The central bank’s interventions to stimulate lending and investment have included reduction of the discount rate twice in a space of six months this year.
According to two reports released this week, borrowers are still finding it difficult to obtain loans as lenders remain cautious in extending credit as part of the strategy to contain the escalation of bad debts.
The easing of monetary policy has also not helped in containing the cost of borrowing in the country, which is among the most expensive in the region largely due to structural challenges that banks face when lending to the private sector.
Additionally, the failure of the central bank’s measures to improve the weak credit conditions has negatively affected the supply and availability of liquid funds.
“Monetary policy easing has not yet translated into better credit conditions,” the World Bank notes in the Tanzania Economic Update (TEU) that was released on Monday.
The report also has it that the easing of monetary policy has not translated into lower interest rates on loans noting that “the slow growth of credit and the lack of significant movement in the net foreign assets (NFA) of the banking system have resulted in limited growth in money supply (M3)”.
Also technically referred to as extended broad money, M3 is all the money in the economy that includes currency in circulation as well as all short and long term deposit balances in commercial banks.
In the latest review of the economy, BoT says that during the year ending August 2017, extended broad money supply (M3) increased by 998.4bn/- to almost 23.5trn/-, representing an annual growth of 4.4 per cent. According to it, this growth rate was lower than 5.8 per cent in the preceding month and 5.1 per cent in the year ending August 2016.
“Slow growth of domestic credit was the main driver for the subdued expansion in money supply,” the central bank notes in the September Monthly Economic Review (MER), which was released on Tuesday.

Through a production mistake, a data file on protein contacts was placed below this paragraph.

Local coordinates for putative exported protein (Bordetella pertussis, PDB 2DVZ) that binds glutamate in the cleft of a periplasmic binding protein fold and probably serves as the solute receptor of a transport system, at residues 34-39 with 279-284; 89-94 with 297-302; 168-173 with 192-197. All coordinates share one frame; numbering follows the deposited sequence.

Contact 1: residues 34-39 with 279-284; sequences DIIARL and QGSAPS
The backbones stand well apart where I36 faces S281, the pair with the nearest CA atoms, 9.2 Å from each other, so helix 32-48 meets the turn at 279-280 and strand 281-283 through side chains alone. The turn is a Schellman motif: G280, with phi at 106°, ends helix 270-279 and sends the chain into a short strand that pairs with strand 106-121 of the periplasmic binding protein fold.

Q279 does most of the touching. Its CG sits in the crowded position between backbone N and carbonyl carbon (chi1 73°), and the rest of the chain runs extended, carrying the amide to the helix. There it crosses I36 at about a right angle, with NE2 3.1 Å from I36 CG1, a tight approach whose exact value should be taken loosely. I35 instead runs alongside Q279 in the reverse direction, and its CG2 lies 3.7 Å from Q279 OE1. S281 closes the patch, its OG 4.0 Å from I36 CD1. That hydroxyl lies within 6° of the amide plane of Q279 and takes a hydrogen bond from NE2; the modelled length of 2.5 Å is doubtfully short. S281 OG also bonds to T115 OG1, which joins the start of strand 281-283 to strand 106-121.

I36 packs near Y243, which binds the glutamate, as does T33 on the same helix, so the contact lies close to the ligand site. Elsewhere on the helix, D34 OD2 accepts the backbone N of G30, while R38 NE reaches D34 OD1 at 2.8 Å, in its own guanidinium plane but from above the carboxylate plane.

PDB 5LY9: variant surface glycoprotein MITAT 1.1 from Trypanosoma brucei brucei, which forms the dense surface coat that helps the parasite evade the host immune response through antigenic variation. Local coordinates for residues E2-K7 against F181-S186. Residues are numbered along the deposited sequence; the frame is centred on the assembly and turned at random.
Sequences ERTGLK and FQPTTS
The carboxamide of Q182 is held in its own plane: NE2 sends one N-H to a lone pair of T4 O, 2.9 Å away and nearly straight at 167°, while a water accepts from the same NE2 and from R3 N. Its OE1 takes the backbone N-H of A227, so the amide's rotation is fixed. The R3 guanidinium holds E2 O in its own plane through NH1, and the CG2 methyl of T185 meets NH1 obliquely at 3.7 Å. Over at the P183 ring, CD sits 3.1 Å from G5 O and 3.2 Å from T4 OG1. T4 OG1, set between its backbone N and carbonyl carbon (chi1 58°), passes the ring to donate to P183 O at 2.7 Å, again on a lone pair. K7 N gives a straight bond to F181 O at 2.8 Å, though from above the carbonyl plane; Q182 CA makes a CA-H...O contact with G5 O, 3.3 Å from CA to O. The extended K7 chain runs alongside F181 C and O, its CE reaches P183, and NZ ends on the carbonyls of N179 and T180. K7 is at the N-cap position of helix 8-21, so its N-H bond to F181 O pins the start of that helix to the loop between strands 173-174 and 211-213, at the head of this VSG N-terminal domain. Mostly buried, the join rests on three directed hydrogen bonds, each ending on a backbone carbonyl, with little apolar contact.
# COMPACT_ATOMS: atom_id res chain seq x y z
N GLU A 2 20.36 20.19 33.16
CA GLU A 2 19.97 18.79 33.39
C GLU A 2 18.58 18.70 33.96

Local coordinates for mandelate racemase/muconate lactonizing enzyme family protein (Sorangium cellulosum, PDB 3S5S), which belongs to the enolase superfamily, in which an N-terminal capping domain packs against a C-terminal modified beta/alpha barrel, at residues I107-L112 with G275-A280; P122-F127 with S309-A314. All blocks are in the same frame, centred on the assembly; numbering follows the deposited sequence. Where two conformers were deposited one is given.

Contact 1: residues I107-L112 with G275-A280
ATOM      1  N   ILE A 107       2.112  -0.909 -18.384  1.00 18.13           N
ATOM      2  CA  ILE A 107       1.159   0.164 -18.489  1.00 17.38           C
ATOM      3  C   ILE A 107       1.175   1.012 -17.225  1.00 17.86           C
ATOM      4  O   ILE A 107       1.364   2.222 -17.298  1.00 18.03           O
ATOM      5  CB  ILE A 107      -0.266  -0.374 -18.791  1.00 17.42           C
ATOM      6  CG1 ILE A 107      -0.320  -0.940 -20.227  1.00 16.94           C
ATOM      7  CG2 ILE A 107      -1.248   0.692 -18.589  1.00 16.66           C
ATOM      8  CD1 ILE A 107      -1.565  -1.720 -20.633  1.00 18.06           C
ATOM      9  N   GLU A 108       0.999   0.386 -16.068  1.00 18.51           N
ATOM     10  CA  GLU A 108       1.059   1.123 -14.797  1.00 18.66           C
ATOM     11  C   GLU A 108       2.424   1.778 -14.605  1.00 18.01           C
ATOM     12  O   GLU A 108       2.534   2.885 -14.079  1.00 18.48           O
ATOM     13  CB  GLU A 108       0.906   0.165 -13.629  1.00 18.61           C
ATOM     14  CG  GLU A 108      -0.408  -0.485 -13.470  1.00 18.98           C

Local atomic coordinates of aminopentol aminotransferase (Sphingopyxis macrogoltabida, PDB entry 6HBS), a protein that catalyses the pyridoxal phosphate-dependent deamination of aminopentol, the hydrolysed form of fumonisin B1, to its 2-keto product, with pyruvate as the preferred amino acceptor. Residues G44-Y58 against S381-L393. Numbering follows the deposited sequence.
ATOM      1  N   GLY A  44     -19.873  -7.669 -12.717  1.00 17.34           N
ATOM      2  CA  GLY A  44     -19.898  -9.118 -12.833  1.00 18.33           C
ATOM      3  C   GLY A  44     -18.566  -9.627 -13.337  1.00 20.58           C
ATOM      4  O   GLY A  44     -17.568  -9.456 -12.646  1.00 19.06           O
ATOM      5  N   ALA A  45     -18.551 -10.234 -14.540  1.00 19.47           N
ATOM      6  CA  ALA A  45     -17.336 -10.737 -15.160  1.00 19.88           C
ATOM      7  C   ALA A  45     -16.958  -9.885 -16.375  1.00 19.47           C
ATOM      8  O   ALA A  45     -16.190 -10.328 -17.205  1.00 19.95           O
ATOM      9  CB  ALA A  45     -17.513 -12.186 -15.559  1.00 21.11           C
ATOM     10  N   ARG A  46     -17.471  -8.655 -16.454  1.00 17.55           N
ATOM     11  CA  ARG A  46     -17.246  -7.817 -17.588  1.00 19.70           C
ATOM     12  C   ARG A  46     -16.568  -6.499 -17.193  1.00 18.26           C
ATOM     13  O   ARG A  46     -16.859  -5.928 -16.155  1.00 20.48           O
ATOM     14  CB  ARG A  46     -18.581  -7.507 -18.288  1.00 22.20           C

“The low growth of credit to the private sector is associated with cautious stance taken by banks in extending credit following weakening of the quality of banks’ asset and slowdown in uptake of credit by firms,” it adds.
Already the low liquidity in the economy and the persistence of the credit crunch have started to take toll on the economy. In the new TEU, the World Bank cautions that growth prospects could be weakened if there is no recovery to the growth of credit to the private sector.
The global lender also warns that further uncertainty regarding future policy changes could compound the impact of low liquidity and weak credit conditions, deterring businesses from making investments.
“To stimulate lending and investment, the Bank of Tanzania has reduced the discount rate twice in the space of six months. However, the impact of this easing has yet to be realized,” the Bretton Woods institution notes in the report.
The discount rate is the interest rate at which central bank lends to commercial banks. The first reduction of the borrowing cost was made in March by cutting the interest rate from 16 per cent to 12 per cent.